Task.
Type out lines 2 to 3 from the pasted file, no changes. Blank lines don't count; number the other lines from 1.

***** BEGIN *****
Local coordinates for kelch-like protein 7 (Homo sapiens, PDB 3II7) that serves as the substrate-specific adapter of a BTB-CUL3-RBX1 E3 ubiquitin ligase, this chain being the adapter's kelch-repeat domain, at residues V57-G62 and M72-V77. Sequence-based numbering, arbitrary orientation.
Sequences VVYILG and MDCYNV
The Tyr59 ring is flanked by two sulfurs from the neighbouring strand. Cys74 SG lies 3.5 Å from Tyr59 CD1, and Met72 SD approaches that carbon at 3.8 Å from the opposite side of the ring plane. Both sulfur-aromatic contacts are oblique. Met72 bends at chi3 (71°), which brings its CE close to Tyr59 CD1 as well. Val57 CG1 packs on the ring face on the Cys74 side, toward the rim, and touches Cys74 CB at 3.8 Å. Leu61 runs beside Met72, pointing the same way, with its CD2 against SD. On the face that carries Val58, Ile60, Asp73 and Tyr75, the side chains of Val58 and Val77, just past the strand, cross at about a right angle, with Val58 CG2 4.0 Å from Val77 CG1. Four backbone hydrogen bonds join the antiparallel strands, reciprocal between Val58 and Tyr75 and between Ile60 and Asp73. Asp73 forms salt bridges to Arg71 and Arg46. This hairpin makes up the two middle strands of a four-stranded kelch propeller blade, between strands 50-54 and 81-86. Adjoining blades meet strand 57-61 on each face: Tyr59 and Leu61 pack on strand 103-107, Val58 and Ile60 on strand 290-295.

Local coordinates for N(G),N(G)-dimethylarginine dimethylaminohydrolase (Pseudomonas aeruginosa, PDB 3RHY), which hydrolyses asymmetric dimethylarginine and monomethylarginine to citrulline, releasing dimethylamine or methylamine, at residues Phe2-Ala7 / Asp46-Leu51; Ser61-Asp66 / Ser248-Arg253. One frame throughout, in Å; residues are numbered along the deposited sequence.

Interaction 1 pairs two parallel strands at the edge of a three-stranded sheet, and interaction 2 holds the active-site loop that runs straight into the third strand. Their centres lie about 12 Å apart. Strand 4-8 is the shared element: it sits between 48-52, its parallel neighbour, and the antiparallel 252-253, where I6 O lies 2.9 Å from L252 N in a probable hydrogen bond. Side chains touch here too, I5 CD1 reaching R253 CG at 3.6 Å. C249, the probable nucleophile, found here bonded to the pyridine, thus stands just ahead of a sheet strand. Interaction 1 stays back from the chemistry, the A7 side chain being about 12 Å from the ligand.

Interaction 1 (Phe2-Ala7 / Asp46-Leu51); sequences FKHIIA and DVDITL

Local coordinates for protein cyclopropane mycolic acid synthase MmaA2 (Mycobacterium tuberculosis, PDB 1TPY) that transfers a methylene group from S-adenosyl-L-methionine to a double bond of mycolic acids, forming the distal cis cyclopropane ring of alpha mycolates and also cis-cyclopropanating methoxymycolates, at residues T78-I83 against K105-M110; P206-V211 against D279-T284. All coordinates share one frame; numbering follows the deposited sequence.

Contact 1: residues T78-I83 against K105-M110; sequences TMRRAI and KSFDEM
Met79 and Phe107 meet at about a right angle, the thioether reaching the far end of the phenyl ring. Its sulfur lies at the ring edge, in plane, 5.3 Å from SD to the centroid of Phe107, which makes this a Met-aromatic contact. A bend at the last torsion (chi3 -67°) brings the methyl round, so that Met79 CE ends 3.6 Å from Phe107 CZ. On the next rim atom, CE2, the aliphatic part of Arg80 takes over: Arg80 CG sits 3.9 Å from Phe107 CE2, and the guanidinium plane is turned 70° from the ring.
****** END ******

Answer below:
Sequences VVYILG and MDCYNV
The Tyr59 ring is flanked by two sulfurs from the neighbouring strand. Cys74 SG lies 3.5 Å from Tyr59 CD1, and Met72 SD approaches that carbon at 3.8 Å from the opposite side of the ring plane. Both sulfur-aromatic contacts are oblique. Met72 bends at chi3 (71°), which brings its CE close to Tyr59 CD1 as well. Val57 CG1 packs on the ring face on the Cys74 side, toward the rim, and touches Cys74 CB at 3.8 Å. Leu61 runs beside Met72, pointing the same way, with its CD2 against SD. On the face that carries Val58, Ile60, Asp73 and Tyr75, the side chains of Val58 and Val77, just past the strand, cross at about a right angle, with Val58 CG2 4.0 Å from Val77 CG1. Four backbone hydrogen bonds join the antiparallel strands, reciprocal between Val58 and Tyr75 and between Ile60 and Asp73. Asp73 forms salt bridges to Arg71 and Arg46. This hairpin makes up the two middle strands of a four-stranded kelch propeller blade, between strands 50-54 and 81-86. Adjoining blades meet strand 57-61 on each face: Tyr59 and Leu61 pack on strand 103-107, Val58 and Ile60 on strand 290-295.